DEPT. OF HEALTH & HUMAN SERVICES: AGREEMENT REACHED ON MEDICAID FINANCING
DEPT. OF HEALTH & HUMAN SERVICES:
AGREEMENT REACHED ON MEDICAID FINANCING
WASHINGTON, Nov. 21 /PRNewswire/ -- After three weeks of intense negotiations, the National Governors' Association and the Administration have reached agreement on Medicaid financing through the use of provider donations and taxes.
"The dialogue established with the governors will lead to further positive discussions on health care reform through innovative and creative state experimentation," said HHS Secretary Louis W. Sullivan, M.D.
"We have worked hard to reach this accord with the governors to replace the regulations set to take effect on Jan. 1," announced Gail R. Wilensky, Ph.D., head of the Health Care Financing Administration. HCFA is expected to provide almost $65 billion in Medicaid funding to states in fiscal year 1992.
"It would be regrettable if Congress blocked a good-government policy step that benefits all states and protects essential health care services," Wilensky added.
The Administration and the governors have expressed concern, however, that while Congress has urged such an agreement, lawmakers now appear unwilling or unable to consider it.
The agreement includes provisions that:
-- Allow on-going federal reimbursement for up to 25 percent of the state share of Medicaid for provider tax programs that are broadly based (uniformly applied to all providers and all business of those providers);
-- Limit the overall amount of add-on payments for disproportionate share payments to 12 percent of total Medicaid spending in 1993 and after; and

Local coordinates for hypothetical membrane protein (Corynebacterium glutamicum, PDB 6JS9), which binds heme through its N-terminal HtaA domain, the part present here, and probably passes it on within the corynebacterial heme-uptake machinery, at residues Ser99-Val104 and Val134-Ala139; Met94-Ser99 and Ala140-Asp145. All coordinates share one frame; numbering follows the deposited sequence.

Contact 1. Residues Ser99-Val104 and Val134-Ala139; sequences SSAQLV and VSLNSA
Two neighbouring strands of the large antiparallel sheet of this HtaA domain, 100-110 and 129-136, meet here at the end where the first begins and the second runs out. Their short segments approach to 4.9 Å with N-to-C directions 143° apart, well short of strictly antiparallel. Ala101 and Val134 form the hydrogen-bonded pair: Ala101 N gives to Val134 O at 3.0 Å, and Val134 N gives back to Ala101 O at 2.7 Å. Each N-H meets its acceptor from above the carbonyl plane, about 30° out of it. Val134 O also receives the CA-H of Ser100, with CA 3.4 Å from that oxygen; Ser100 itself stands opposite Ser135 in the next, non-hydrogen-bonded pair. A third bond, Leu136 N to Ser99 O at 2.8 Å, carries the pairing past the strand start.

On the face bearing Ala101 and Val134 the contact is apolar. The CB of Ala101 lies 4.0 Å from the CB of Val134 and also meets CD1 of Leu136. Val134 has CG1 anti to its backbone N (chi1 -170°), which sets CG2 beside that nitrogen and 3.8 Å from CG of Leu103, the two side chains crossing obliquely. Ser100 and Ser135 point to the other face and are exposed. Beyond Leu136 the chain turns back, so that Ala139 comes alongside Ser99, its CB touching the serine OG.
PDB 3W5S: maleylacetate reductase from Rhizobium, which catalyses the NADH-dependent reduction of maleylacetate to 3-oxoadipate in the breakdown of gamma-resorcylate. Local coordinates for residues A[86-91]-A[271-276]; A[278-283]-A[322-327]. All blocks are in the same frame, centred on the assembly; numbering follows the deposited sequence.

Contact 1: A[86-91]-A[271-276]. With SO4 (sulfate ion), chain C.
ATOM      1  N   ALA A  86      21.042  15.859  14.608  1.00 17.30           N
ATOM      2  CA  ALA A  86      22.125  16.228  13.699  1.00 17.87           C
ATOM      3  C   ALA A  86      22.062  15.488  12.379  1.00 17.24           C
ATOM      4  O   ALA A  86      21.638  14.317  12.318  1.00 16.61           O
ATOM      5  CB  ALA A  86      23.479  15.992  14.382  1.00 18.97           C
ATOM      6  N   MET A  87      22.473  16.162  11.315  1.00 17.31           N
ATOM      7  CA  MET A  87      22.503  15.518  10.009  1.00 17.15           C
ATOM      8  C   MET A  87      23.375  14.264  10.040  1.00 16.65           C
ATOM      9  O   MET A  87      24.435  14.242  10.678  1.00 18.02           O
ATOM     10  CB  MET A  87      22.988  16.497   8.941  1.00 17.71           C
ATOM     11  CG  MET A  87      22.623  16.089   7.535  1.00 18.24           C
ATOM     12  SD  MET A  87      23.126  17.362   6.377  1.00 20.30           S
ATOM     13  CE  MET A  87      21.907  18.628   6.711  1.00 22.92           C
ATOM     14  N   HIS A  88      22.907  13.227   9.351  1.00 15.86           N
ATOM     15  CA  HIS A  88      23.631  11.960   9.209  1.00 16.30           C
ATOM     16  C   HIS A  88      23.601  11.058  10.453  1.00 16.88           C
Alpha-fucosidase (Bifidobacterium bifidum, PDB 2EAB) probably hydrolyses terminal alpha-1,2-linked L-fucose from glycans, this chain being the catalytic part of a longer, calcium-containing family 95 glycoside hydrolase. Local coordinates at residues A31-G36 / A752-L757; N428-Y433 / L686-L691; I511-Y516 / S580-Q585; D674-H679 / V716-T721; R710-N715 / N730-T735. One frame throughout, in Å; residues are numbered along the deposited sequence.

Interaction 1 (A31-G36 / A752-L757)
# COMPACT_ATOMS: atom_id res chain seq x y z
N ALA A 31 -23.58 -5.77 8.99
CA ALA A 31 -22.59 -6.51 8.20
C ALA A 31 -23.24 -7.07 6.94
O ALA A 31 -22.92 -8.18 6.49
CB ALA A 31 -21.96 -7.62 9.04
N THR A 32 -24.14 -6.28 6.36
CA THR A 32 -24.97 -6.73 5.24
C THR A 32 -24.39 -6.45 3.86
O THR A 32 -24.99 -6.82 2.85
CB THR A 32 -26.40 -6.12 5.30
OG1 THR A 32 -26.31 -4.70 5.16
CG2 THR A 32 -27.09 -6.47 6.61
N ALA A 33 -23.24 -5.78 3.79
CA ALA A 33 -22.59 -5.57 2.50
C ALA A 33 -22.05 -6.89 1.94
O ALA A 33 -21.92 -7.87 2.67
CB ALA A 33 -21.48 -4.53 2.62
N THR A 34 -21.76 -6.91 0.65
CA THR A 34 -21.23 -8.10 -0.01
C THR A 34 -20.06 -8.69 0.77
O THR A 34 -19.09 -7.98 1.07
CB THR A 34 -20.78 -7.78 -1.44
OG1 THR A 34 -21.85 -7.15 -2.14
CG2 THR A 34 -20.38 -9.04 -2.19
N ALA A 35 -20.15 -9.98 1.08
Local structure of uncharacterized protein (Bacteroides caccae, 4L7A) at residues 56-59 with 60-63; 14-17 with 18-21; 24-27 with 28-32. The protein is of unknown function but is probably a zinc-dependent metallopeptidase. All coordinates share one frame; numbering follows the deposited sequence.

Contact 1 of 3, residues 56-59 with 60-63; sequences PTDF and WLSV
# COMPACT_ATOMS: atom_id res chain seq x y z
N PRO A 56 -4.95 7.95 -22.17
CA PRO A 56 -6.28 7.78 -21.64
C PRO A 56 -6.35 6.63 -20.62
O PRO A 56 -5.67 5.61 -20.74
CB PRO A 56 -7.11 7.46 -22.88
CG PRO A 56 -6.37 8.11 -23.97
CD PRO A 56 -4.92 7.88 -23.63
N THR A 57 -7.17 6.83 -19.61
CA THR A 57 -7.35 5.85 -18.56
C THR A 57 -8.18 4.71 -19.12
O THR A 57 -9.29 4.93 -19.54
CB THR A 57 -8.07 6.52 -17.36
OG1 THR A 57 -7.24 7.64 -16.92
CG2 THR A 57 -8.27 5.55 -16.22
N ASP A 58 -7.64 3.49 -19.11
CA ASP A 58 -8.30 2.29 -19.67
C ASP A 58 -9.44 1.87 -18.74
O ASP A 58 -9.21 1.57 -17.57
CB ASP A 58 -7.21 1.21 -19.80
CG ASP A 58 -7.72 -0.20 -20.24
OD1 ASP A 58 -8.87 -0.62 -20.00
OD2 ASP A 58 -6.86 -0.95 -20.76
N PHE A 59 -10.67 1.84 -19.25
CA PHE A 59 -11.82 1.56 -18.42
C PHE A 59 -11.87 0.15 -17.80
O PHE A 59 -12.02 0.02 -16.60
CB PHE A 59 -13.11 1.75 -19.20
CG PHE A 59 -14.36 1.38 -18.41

-- Protect, for a limited time, the existing state tax, donation and disproportionate share programs.
The Administration entered into discussions with the governors after members of Congress severely criticized its Oct. 31 regulation that implemented provisions of legislation enacted in the fall of 1990. On a bipartisan, bicameral basis, members had urged the Administration to develop legislative alternatives that would not disrupt state budgets and Medicaid programs.
Nonetheless, on Tuesday, Nov. 19, the House of Representatives passed a moratorium on the Administration implementing its Oct. 31 final rule regarding provider donations and taxes.
The Administrative strongly opposed the House action on budgetary and programmatic grounds, indicating that inappropriate state use of donations and tax programs, if left unchecked, could increase the federal deficit by up to $50 billion through fiscal year 1996.
Secretary Sullivan said, "We have come to closure on this issue through dialogue and agreement with the governors. Having the Congress act is an important step in stabilizing Medicaid. Once we have stabilized Medicaid, we can move on to exploring more fundamental reform through innovative and creative state experimentation."
The Senate Finance Committee is scheduled to consider legislation regarding Medicaid donations and taxes on Friday, Nov. 22.
/CONTACT: Bob Hardy of HHS, 202-245-6145/ CO: U.S. Department of Health and Human Services ST: District of Columbia IN: HEA SU: JT -- NY120 -- 6169 11/21/91 19:46 EST